MARINE tourism has become the leading contributor to Australia’s “blue economy”, with projections it will grow to be worth $100 billion within 30 years.
Dive instructor Shikeera Wagner knows how important the industry is.
She loves her job in the underwater world of the “blue economy” on the Great Barrier Reef.
The 25-year-old works on luxury vessel Evolution, run by Down Under Cruise and Dive out of Cairns.
“It’s so incredibly rewarding to take people out to the reef and show how it is another world out there,” she said.
“It helps people to understand why we have to protect it.”
For the first time, marine tourism has eclipsed the offshore oil and gas industry as the leading contributor to Australia’s “blue economy”, now estimated to be worth almost $70 billion, a new report shows.
Larger than our agricultural sector, the marine industry is one of the fastest growing parts of the national economy, doubling in size over a decade – and is projected to grow to about $100 million by 2050.
The Australian Institute of Marine Science index into marine industry report, released in Townsville yesterday, has been hailed as a watershed moment for the future of “blue tourism”.
“For the first time ever, tourism has overtaken the amount of money that comes into the marine industries, than through oil and gas,” Federal Industry and Science Minister Karen Andrews said.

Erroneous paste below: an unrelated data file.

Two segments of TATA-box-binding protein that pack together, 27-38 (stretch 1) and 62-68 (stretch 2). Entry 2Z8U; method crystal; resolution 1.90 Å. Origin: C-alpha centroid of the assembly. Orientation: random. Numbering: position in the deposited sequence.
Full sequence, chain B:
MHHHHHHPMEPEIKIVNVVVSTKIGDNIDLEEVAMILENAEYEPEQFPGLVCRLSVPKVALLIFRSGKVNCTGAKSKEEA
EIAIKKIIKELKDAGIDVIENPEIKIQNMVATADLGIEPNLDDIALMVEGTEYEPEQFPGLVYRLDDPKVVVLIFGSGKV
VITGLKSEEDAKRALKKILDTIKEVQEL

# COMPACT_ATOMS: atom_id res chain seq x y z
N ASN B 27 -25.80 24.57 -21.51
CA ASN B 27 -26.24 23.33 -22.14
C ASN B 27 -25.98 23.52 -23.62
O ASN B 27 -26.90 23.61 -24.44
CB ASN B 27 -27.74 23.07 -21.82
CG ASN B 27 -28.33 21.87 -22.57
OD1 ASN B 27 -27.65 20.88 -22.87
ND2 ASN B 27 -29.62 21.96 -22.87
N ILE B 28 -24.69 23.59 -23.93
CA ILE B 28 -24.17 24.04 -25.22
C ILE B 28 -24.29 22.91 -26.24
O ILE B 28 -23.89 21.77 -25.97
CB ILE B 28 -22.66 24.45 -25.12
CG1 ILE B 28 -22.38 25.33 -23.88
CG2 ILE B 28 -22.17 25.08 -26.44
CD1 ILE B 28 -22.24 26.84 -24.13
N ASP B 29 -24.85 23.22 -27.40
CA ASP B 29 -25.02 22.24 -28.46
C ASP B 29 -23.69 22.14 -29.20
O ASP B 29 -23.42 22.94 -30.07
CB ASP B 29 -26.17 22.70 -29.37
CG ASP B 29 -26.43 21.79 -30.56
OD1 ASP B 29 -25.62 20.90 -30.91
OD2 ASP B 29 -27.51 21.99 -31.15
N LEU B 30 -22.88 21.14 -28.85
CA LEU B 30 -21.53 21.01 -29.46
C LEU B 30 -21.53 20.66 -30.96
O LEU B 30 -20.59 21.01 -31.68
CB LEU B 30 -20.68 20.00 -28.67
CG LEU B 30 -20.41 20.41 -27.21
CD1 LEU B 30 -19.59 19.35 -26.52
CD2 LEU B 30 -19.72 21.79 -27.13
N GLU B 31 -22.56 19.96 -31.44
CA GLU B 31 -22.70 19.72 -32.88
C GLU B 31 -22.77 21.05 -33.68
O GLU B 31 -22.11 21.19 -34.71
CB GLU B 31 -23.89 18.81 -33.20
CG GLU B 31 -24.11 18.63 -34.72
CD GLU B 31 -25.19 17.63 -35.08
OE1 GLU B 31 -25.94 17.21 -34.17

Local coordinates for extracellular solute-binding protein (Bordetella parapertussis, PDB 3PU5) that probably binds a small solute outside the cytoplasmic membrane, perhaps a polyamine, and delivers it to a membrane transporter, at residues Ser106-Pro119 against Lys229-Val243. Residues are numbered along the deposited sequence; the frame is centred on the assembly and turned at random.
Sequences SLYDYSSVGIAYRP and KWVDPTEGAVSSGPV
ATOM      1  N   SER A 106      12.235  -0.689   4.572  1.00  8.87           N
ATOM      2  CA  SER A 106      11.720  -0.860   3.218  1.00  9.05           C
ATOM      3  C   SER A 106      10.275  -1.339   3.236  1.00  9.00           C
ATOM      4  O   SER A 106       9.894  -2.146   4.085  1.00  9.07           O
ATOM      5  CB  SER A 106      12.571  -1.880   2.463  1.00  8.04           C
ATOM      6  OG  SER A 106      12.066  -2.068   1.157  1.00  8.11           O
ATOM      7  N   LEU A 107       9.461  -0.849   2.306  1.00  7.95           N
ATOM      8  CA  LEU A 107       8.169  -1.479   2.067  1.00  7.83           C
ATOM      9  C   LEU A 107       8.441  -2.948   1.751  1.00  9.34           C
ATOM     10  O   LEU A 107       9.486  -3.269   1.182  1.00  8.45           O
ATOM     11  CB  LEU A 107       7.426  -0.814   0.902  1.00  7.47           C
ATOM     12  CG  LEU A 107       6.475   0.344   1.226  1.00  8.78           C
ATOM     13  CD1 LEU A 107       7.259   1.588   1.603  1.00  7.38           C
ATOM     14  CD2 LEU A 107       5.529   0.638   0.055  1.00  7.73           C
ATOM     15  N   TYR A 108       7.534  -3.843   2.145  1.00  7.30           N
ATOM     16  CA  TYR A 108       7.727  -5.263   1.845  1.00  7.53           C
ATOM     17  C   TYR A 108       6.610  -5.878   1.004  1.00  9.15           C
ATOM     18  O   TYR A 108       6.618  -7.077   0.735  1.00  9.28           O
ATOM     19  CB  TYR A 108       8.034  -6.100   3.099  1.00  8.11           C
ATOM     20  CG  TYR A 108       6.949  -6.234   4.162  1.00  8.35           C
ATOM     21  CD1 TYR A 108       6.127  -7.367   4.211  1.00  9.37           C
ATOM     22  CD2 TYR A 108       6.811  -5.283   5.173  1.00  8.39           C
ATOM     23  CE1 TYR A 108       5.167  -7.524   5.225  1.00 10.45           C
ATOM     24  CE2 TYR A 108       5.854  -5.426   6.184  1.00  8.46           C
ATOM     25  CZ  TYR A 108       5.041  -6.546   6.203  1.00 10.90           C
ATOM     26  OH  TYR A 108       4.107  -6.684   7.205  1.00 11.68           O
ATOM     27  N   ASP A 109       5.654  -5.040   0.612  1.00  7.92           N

Dive instructor Shikeera Wagner, 25, of Cairns loves her job taking tourists into the underwater world of the “blue economy” on the Great Barrier Reef.
“So that’s very positive news, particularly for us here in North Queensland, where we do rely, to a certain extent, on tourism and particularly tourism with the Great Barrier Reef.”
AIMS chief Paul Hardisty said the report showed the sustainable use of our oceans was vital to Australia’s future prosperity, supporting 393,000 jobs.
He said more than 85 per cent of Australia’s population is concentrated in the coastal zone, living within 50km of the ocean.
“The sea is part of our national identity, and of deep cultural significance to our indigenous peoples,” he said.
“It is home to a wondrous and amazing diversity of life, including our iconic coral reefs. But our marine estate is also a significant and growing source of wealth for all Australians.”
Tourism activity associated with the Great Barrier Reef generated $5.7 billion in value-add to the Australian economy.
Queensland Tourism Industry Council chief Daniel Gschwind said the power of the “blue economy” could not be underestimated.
“There is a lot of blue in Queensland and it has always been a major aspect of our state’s wealth all along the coast,” he said
“Tourism is the ultimate sustainable industry in the blue space.
“We can look at it, dive it, fish it, enjoy it, hopefully without damaging it, and along the way contribute to its longevity.”
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